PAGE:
Journalist’s Resource:Research on today’s news

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Journalist’s Resource

Research on today’s news

To burn more calories, just stand
Is sitting the new smoking? There’s plenty of research that claims associations between sedentary behaviors and mortality, but the findings of these studies tend to vary. A recent study published in the European Journal of Preventive Cardiology reviewed 46 studies that looked at the effects of standing, rather than sitting, on energy expenditure in an attempt to understand how beneficial it really is to get up from that swivel chair.

Teacher misconduct: Research on educators and crime
Journalists regularly cover stories about teachers accused of misconduct ranging from public intoxication and theft to child battery and sexual assault. To help, we’ve pulled together studies that look at teacher misconduct broadly as well as sexual misconduct specifically. We included research on nondisclosure agreements, which limit the information school districts can share about former employees.

Grant review that focuses on researcher credentials favors men
Gender bias in the workplace is not new. Pay gaps, hiring discrimination and harassment all demonstrate differences in opportunities and outcomes on the basis of gender. As researchers work to shed light on gender bias, academia itself is not immune. New research conducted by scholars at four Canadian institutions examines differences in the funding success of proposed academic studies.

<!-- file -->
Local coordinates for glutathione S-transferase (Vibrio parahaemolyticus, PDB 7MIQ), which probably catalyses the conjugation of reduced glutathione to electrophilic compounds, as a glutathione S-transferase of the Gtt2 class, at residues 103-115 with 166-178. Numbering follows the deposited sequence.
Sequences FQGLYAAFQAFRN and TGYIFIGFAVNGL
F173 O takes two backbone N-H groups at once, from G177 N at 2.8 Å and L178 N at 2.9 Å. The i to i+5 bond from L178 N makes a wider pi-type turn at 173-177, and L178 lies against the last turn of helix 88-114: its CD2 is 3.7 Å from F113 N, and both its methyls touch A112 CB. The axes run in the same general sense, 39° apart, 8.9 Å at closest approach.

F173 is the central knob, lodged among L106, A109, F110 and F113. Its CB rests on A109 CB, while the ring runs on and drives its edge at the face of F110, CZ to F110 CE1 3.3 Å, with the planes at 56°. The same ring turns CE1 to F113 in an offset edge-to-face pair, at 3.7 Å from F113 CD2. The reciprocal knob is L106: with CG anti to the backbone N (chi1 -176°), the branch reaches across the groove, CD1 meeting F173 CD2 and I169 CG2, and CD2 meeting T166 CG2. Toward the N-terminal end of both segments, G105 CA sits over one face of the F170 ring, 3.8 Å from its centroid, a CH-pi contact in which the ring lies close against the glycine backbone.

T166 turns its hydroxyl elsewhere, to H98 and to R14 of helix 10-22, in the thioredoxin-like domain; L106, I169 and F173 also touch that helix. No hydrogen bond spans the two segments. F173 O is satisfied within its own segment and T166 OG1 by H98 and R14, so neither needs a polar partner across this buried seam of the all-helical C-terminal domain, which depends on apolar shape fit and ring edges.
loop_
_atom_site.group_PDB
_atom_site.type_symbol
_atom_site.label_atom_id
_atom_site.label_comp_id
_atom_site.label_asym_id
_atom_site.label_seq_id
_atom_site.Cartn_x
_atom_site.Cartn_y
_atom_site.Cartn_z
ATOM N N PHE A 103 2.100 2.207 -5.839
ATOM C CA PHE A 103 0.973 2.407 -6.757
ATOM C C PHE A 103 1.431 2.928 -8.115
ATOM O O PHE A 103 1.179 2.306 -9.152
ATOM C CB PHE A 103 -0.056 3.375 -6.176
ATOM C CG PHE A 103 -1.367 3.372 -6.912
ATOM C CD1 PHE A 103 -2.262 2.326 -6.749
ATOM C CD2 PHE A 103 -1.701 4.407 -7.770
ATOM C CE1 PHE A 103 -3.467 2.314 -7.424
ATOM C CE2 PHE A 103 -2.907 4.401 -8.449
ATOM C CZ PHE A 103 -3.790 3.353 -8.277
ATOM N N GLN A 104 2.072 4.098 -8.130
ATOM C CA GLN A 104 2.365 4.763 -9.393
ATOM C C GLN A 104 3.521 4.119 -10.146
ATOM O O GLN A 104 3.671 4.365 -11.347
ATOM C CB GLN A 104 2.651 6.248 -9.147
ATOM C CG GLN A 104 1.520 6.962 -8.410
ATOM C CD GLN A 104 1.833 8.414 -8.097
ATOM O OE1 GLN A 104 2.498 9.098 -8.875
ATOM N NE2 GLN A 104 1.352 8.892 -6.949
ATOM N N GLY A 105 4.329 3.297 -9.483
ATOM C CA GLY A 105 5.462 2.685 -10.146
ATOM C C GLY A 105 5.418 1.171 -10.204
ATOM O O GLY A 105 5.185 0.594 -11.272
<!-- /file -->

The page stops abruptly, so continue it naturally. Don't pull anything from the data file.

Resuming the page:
Covering populist leaders: 10 research-based tips for journalists
A new paper aims to help journalists improve their coverage of populist movements and leaders. Claes H. de Vreese, a recent fellow at Harvard’s Shorenstein Center on Media, Politics and Public Policy, makes recommendations based on what scholars know about populist communication strategies, including a tendency to bypass the press and communicate directly with the public through social media.

Advances in Alzheimer’s research
Alzheimer’s disease is an incurable neurodegenerative disease characterized by progressive cognitive decline. Early detection and intervention, then, are key for those trying to alter the disease’s course. Two new studies present promising findings in this realm. One indicates that a blood test could aid diagnosis, the other suggests aerobic exercise boosts cognitive function.


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